Commissioners favor flat mill levy
Leavenworth County commissioners have reached a consensus to keep the county government's mill levy flat for next year.
The mill levy is used in determining property taxes.
While the mill levy may remain flat, a property owner could end up paying more in property taxes to the county next year if the valuation of his or her property has increased.
The County Commission has not yet voted on the 2022 budget. Another budget work session is scheduled for July 7.
Commissioners reached a consensus to keep the mill levy flat Wednesday during a budget work session. The work session followed the commissioners' regular weekly meeting.
Commission Chairman Mike Smith said at least three of the five commissioners supported keeping the mill levy flat for 2022.
Commissioners began their series of budget work sessions Tuesday. At that time, Smith said he would like to reduce the mill levy is possible.
But he said at the conclusion of Wednesday's work session that he is comfortable with leaving the mill levy flat.
Smith said he believes some of the actions being taken by the county will lead to an increase in property tax revenue in the future. And he would look at reducing the mill levy in the future.
Commissioner Mike Stieben argued in favor of reducing the mill levy by 1/4 of a mill.
"I think it's easy to spend other people's money," he said. "I think it's hard to reduce expenditures."
He suggested the county could reduce the mill levy by giving employees only a 3% raise next year instead of the proposed 4% raise.
Stieben said he still considers a 3% raise a good raise.
He said this is one way to reduce spending in order to have a 1/4-mill decrease. But he said there are other places in the budget where spending can be cut.
Commissioner Jeff Culbertson said a 1/4-mill reduction would save the owner of a $150,000 home $43 next year in property taxes. But Culbertson said he does not believe the county can afford to reduce the mill levy.
Culbertson said he does not feel like the county has funded everything that needs funding.
Commissioner Doug Smith asked if money county officials are awaiting from the Federal Emergency Management Agency can be used to lower the mill levy.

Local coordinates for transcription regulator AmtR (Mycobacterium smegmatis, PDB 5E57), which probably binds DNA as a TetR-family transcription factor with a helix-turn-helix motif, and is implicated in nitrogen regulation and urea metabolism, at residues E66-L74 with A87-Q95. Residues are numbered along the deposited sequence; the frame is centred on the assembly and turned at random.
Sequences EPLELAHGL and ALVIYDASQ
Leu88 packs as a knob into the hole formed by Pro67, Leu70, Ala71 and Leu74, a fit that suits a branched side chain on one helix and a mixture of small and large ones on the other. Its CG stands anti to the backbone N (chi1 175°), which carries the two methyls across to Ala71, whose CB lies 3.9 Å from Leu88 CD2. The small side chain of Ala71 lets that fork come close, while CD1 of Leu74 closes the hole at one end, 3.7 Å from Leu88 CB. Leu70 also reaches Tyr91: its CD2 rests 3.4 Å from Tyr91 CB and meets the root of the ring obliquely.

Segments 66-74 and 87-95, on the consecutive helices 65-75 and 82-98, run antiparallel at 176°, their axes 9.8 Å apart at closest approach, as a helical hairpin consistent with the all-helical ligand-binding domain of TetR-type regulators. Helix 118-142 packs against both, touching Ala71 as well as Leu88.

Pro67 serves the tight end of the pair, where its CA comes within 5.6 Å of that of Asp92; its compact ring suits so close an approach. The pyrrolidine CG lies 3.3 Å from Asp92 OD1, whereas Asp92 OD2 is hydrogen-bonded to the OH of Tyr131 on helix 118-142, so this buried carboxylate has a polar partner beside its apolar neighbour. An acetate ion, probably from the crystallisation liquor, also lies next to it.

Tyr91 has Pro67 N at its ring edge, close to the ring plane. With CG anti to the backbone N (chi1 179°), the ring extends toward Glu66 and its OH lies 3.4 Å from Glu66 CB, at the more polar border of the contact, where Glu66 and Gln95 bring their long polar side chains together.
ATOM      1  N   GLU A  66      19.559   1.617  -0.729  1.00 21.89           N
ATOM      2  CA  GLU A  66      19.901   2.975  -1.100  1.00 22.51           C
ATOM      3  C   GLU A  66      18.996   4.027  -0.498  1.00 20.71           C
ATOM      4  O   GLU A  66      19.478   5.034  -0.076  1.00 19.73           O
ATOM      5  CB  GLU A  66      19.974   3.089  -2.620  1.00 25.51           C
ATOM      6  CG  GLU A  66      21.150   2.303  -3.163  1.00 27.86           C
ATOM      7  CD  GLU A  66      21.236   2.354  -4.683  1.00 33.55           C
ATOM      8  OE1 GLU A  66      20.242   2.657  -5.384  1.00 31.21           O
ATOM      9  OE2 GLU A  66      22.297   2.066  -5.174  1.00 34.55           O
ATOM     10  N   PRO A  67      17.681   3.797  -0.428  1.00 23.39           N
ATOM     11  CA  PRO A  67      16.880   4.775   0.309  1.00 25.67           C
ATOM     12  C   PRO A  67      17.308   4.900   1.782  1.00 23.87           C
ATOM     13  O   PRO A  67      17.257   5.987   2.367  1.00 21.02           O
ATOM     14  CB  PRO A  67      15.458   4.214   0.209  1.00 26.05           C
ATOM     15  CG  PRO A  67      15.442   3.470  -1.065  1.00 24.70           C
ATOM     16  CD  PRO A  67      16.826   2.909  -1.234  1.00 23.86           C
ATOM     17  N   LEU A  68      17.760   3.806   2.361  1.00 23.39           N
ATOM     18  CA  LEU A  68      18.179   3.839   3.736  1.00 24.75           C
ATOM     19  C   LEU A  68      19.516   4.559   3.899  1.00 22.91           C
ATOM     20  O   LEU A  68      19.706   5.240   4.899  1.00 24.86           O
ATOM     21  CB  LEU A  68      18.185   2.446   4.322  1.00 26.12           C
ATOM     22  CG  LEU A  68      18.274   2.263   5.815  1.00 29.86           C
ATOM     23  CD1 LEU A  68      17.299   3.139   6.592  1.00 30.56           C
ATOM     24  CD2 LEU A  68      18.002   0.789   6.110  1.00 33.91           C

County officials are awaiting FEMA funding related to two 2019 disasters, flooding from the Missouri River and a tornado in the Linwood area.
County Administrator Mark Loughry said that would be banking on the money becoming available next year.
He also noted that the money from FEMA would be one-time funding. He said a mill levy reduction resulting from the FEMA money would have to be made up the following year.
In addition to keeping a flat mill levy for the county's main budget, commissioners reached a consensus Wednesday to maintain a flat mill levy for a separate local service road and bridge fund.
The local service road and bridge fund pays for the maintenance of rural roads that are not designated as county routes. The mill levy for this fund is charged only to people who own property in unincorporated areas of the county.
Loughry had recommended increasing the mill levy for this fund by 1.158 mills. He said the fund currently has to be subsidized with money from another source.
Mike Smith said Wednesday that he cannot support increasing the mill levy for this fund.
Stieben said it is not a good time to increase the mill levy.
Loughry said at the end of the Wednesday's work session that it appeared commissioners want to the keep the mill levy for this fund flat.
In other business
The Leavenworth County Commission:
• Approved a five-year agreement with Murphy Tractor, Topeka, for the lease of two articulating high-lift wheel loaders. The county will pay $49,470 per year to lease the loaders.
• Discussed the makeup of the Leavenworth County Planning Commission.